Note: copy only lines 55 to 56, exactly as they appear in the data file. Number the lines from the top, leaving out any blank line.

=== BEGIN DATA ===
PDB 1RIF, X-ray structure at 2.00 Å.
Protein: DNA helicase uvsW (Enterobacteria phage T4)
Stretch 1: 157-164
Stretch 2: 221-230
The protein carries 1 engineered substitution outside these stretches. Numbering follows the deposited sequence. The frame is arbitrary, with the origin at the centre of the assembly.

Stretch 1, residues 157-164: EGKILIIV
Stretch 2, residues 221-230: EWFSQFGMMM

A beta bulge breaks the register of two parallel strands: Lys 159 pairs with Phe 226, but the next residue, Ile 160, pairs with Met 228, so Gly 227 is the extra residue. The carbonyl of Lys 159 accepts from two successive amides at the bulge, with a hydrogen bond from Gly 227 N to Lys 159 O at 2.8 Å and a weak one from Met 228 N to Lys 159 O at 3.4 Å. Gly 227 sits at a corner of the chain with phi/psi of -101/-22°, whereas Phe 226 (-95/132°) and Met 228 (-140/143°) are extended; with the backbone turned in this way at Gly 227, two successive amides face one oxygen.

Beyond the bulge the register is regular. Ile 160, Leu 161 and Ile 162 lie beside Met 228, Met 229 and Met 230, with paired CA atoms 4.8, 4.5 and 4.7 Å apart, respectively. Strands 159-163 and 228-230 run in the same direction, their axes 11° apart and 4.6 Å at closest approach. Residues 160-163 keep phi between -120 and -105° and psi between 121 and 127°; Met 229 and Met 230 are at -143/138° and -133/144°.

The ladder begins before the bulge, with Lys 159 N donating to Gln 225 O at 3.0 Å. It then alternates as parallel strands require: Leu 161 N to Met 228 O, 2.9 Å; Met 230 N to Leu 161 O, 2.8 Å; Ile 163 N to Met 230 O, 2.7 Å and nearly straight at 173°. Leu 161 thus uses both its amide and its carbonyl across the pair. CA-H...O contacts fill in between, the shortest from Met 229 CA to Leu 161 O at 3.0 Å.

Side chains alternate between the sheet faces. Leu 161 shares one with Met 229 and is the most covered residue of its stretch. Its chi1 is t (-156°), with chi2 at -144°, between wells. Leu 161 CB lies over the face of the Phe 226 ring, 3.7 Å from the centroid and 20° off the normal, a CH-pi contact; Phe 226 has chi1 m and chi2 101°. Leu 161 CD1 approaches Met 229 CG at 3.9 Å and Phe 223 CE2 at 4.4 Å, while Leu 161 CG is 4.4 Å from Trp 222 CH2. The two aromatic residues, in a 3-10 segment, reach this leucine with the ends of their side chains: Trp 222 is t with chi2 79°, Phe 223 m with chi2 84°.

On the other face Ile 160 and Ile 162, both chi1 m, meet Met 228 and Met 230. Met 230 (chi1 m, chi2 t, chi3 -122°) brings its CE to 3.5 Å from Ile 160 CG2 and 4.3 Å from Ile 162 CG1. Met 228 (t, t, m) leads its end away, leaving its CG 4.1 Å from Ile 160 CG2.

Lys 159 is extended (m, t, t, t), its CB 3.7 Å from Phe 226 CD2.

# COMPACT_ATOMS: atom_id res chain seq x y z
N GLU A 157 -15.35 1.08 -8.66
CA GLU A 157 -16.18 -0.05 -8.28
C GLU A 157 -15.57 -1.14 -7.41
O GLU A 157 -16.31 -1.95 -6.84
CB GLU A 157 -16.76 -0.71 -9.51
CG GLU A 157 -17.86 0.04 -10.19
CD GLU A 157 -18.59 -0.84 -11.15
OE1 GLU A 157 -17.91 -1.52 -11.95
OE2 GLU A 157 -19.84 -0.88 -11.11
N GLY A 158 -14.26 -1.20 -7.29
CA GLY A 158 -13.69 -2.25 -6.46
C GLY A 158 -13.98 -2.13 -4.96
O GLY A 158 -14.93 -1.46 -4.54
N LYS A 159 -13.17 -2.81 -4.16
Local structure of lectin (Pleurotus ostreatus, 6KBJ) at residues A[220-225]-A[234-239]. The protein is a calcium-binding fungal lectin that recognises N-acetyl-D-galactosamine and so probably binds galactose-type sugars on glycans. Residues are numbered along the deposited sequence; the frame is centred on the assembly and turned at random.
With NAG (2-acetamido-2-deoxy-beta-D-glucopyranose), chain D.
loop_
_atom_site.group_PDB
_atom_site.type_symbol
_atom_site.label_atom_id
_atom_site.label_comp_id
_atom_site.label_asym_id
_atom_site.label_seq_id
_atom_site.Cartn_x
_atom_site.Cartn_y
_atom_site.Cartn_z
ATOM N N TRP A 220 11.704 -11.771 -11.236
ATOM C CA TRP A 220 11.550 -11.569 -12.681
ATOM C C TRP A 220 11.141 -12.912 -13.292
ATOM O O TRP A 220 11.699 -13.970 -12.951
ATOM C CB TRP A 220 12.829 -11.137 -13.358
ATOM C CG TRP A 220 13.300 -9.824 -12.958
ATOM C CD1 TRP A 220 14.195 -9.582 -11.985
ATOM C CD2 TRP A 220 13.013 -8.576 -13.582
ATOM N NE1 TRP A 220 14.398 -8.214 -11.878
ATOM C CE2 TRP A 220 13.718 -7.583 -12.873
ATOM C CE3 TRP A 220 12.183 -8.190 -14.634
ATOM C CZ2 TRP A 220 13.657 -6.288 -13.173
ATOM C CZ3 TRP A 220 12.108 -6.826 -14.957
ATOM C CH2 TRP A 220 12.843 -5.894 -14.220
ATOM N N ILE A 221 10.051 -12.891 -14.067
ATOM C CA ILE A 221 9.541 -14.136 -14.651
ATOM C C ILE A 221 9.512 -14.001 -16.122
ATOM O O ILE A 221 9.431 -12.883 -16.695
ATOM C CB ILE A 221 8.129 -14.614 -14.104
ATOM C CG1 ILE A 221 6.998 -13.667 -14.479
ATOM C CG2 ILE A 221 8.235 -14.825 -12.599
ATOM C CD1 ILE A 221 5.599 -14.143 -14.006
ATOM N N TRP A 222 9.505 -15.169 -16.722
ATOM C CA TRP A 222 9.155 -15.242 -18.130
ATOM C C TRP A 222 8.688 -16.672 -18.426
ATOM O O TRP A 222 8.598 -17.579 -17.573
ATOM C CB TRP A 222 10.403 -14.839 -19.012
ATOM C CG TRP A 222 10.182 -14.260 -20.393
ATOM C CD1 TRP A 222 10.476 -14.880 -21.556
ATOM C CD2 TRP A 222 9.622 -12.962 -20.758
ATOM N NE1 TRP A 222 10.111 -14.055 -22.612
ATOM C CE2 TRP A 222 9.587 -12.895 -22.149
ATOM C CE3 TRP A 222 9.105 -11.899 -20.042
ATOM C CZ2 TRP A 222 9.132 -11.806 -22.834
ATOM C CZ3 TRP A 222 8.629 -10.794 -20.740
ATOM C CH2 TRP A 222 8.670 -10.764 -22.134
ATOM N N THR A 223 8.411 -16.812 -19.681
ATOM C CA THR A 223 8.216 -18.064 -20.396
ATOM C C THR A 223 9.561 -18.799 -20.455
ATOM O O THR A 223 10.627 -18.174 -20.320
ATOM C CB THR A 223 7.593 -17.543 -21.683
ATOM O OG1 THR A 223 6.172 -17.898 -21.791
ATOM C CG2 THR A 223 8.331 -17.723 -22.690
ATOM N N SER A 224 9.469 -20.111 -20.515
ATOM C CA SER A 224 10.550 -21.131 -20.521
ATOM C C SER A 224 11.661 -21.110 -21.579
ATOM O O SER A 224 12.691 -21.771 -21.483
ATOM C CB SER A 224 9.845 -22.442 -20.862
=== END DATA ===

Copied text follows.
ATOM N N ILE A 221 10.051 -12.891 -14.067
ATOM C CA ILE A 221 9.541 -14.136 -14.651